What does the Ellipsis object do?

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What does the Ellipsis object do?

While idly surfing the namespace I noticed an odd looking object called Ellipsis, it does not seem to be or do anything special, but it’s a globally available builtin.

After a search I found that it is used in some obscure variant of the slicing syntax by Numpy and Scipy… but almost nothing else.

Was this object added to the language specifically to support Numpy + Scipy? Does Ellipsis have any generic meaning or use at all?

D:workspacenumpy>python
Python 2.4.4 (#71, Oct 18 2006, 08:34:43) [MSC v.1310 32 bit (Intel)] on win32
Type "help", "copyright", "credits" or "license" for more information.
>>> Ellipsis
Ellipsis

Answer #1:

This came up in another question recently. I’ll elaborate on my answer from there:

Ellipsis is an object that can appear in slice notation. For example:

myList[1:2, ..., 0]

Its interpretation is purely up to whatever implements the __getitem__ function and sees Ellipsis objects there, but its main (and intended) use is in the numpy third-party library, which adds a multidimensional array type. Since there are more than one dimensions, slicing becomes more complex than just a start and stop index; it is useful to be able to slice in multiple dimensions as well. E.g., given a 4×4 array, the top left area would be defined by the slice [:2,:2]:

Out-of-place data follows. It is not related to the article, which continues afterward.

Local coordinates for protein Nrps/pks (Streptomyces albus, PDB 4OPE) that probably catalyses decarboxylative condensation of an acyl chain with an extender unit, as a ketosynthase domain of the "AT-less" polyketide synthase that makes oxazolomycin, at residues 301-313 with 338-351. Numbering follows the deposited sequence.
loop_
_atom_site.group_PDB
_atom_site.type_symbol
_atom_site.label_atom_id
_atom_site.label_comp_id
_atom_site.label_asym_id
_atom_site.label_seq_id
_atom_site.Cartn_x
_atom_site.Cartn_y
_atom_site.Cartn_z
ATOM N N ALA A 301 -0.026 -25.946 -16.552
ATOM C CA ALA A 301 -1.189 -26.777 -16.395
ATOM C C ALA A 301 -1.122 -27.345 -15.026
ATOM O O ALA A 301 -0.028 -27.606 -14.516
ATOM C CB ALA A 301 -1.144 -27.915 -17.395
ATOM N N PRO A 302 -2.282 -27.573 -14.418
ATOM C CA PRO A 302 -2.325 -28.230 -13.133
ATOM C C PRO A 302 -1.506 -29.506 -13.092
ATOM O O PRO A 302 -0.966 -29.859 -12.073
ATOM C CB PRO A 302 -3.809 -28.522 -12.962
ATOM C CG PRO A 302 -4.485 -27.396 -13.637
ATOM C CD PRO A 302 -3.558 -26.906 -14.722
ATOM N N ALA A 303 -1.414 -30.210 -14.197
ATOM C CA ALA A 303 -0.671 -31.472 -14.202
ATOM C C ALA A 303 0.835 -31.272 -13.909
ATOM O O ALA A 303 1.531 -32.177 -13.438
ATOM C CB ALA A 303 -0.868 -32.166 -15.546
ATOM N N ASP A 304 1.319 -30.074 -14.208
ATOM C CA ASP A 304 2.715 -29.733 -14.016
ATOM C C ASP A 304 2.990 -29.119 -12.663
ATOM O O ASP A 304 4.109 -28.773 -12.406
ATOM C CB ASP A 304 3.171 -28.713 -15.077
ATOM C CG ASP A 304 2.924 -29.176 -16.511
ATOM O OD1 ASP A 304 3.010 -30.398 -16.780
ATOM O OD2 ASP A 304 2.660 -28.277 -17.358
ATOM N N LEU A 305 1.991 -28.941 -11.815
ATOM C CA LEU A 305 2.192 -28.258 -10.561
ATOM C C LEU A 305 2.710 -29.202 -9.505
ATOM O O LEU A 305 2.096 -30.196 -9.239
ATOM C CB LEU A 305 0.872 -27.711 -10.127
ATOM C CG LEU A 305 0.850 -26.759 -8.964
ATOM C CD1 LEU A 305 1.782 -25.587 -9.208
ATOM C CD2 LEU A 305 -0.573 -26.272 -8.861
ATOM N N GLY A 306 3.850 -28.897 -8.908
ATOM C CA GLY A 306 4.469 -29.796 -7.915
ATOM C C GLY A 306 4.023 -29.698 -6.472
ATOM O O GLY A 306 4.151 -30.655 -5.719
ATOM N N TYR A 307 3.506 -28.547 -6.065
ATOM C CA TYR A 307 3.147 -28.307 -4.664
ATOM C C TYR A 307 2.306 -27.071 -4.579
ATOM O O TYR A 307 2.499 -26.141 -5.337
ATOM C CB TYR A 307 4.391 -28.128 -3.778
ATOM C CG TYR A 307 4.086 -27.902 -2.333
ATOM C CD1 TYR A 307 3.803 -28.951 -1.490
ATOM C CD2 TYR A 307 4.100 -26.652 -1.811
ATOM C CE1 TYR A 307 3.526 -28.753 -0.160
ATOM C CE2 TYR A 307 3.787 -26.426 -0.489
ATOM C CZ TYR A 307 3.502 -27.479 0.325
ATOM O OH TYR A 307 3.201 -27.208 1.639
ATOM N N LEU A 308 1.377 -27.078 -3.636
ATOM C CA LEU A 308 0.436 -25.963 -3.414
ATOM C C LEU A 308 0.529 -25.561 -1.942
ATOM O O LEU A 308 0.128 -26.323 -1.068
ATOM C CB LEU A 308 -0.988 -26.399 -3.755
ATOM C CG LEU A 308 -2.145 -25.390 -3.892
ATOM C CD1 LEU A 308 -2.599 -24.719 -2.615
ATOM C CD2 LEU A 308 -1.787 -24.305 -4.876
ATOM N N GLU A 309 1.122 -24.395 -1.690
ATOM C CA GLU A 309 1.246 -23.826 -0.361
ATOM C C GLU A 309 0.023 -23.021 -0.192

>>> a
array([[ 1,  2,  3,  4],
       [ 5,  6,  7,  8],
       [ 9, 10, 11, 12],
       [13, 14, 15, 16]])
>>> a[:2,:2]  # top left
array([[1, 2],
       [5, 6]])

Extending this further, Ellipsis is used here to indicate a placeholder for the rest of the array dimensions not specified. Think of it as indicating the full slice [:] for all the dimensions in the gap it is placed, so for a 3d array, a[...,0] is the same as a[:,:,0] and for 4d, a[:,:,:,0], similarly, a[0,...,0] is a[0,:,:,0] (with however many colons in the middle make up the full number of dimensions in the array).

Interestingly, in python3, the Ellipsis literal (...) is usable outside the slice syntax, so you can actually write:

>>> ...
Ellipsis

Other than the various numeric types, no, I don’t think it’s used. As far as I’m aware, it was added purely for numpy use and has no core support other than providing the object and corresponding syntax. The object being there didn’t require this, but the literal “…” support for slices did.

Answered By: Brian

Answer #2:

In Python 3, you can¹ use the Ellipsis literal ... as a “nop” placeholder for code that hasn’t been written yet:

def will_do_something():
    ...

This is not magic; any expression can be used instead of ..., e.g.:

def will_do_something():
    1

(Can’t use the word “sanctioned”, but I can say that this use was not outrightly rejected by Guido.)

¹ 'can' not in {'must', 'should'}

Answered By: tzot

Answer #3:

As of Python 3.5 and PEP484, the literal ellipsis is used to denote certain types to a static type checker when using the typing module.

Example 1: